Shevardnadze, and that it would result in a increase in the
import of illegal alcohol into the Russian Federation, Interfax
reported. Lebed characterized Nikolaev as " a strong-willed
and smart man with exceptional organizational abilities." But
ITAR-TASS quoted unnamed Russian government sources as
claiming that Nikolaev was dictatorial and had numerous
disagreements with government ministries. The Russian State
Duma instructed the heads of its Security, Defense and Foreign
Affairs Committees to investigate the circumstances of
Nikolaev's resignation, which Liberal Democratic Party of
Russia leader Vladimir Zhirinovsky claimed was "engineered
by the Georgian mafia." LF

ZHIRINOVSKY THREATENS NOT TO SUPPORT BUDGET.
Duma deputies from Zhirinovsky's Liberal Democratic Party of
Russia (LDPR) say they will not vote for the 1998 budget
unless Andrei Nikolaev is reinstated as head of the Border
Service, Interfax reported on 20 December. In a press release,
Zhirinovsky also said LDPR deputies will not support the
budget unless top civil aviation officials in Russia are sacked.
If the LDPR withheld its support, it would be extremely
difficult for the government to secure approval for the budget
in the Duma. Even with the unanimous support of the LDPR
faction, the budget was passed in the first reading by just five
votes (see "RFE/RL Newsline," 8 December 1997). The second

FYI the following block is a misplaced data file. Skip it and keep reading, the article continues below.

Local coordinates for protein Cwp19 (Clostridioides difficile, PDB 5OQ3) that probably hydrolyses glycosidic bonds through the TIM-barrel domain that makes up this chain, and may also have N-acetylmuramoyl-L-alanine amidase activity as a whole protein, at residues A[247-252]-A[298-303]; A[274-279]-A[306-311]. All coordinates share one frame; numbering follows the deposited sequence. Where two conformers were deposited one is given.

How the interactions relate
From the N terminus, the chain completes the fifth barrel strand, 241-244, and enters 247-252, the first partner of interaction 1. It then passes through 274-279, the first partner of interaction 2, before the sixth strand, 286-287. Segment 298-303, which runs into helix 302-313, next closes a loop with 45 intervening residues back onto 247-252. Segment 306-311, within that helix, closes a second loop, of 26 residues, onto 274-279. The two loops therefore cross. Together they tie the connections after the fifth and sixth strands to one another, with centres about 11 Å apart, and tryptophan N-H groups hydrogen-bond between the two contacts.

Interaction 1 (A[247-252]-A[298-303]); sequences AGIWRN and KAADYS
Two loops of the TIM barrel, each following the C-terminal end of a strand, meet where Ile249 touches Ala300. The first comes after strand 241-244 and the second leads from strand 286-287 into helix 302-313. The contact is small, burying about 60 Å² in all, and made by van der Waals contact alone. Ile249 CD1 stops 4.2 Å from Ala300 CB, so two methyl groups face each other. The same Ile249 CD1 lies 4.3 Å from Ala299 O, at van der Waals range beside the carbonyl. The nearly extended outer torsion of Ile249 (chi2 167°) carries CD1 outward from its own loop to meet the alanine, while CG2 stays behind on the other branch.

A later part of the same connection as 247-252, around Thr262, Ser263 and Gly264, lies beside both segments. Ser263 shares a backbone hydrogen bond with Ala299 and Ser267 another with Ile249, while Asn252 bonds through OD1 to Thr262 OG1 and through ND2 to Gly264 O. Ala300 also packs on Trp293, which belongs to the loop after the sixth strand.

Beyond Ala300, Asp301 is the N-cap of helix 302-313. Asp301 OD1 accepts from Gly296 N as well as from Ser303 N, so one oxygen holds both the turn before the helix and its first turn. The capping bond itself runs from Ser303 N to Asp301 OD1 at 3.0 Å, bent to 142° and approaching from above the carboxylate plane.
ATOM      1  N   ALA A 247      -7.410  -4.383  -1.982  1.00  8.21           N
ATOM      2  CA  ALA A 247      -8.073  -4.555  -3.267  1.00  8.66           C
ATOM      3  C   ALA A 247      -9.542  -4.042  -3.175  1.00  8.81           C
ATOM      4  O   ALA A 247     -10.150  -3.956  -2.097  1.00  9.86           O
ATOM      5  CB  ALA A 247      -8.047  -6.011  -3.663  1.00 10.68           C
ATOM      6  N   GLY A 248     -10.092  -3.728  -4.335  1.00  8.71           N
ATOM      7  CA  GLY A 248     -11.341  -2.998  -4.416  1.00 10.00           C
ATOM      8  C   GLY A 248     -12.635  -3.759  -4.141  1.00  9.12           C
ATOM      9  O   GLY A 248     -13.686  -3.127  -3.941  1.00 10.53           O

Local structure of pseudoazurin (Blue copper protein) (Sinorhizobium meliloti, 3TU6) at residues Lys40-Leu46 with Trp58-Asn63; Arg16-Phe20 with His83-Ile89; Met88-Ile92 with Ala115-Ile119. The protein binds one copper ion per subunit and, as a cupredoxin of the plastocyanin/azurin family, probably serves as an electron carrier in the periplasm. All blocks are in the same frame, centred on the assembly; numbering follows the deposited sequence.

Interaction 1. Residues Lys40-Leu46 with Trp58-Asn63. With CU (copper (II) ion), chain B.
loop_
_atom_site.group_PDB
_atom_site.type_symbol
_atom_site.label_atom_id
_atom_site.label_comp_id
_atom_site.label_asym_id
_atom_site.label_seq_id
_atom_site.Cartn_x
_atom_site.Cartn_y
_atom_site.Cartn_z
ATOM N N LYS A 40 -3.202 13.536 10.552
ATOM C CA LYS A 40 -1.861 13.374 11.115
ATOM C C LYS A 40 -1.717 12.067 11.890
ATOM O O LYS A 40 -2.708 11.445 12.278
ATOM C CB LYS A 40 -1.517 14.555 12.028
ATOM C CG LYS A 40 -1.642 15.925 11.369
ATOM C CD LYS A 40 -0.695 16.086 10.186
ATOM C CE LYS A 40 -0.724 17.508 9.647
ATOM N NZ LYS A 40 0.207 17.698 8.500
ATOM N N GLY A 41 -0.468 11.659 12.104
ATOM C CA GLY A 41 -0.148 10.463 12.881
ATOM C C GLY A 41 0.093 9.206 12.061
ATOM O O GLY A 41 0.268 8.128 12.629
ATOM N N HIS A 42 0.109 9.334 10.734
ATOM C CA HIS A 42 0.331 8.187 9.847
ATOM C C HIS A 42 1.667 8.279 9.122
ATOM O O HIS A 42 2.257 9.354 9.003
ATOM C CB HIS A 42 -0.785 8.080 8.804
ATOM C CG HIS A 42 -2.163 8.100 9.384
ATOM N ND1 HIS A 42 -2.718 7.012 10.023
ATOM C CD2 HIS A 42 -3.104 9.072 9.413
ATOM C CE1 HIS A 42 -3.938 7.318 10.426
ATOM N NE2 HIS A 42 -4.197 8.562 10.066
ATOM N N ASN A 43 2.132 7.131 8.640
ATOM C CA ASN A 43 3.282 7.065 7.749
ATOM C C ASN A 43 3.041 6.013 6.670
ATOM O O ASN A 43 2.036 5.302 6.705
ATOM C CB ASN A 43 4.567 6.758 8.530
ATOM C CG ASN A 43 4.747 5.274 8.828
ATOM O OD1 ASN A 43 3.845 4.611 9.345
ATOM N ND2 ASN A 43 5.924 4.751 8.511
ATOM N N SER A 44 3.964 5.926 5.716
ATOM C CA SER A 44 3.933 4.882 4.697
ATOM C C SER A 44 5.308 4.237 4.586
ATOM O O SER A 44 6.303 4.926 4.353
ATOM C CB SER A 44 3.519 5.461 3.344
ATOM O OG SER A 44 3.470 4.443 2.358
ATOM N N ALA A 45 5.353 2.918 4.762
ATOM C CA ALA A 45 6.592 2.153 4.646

reading of the budget is scheduled for 24 December. LB

DUMA APPROVES TAX LAWS... The Duma on 18 and 19
December approved a package of tax laws in the third and
final reading, "Kommersant-Daily" and ITAR-TASS reported.
On 18 December, deputies approved a law that would force
regional branches of corporations to pay property taxes in the
regions where they operate rather than where company
headquarters are located (usually in Moscow). The same day,
deputies backed changes to the land tax and a law raising the
tax on foreign-currency purchases from 0.5 percent to 1
percent. On 19 December, the Duma approved changes in
income taxes that would charge the maximum rate of 35
percent on all income above 8 million rubles per month
($1,345). The same day, the Duma passed amendments to the
law on excise duties, which introduced an excise duty on oil
transport. The Duma also approved laws introducing taxes on
water, alcohol production and industrial use of animal
products. LB

...AND CHANGES 1997 BORROWING PLAN. The Duma on
19 December approved changes to Russia's 1997 borrowing
program, RFE/RL's Moscow bureau reported. The amendments
to the 1997 budget allow the government to reduce its
planned domestic borrowing this year by $1.1 billion and to
increase its foreign borrowing from $9.8 billion to $10.9
billion. The government proposed the changes following
turmoil on Russian financial markets, which has made internal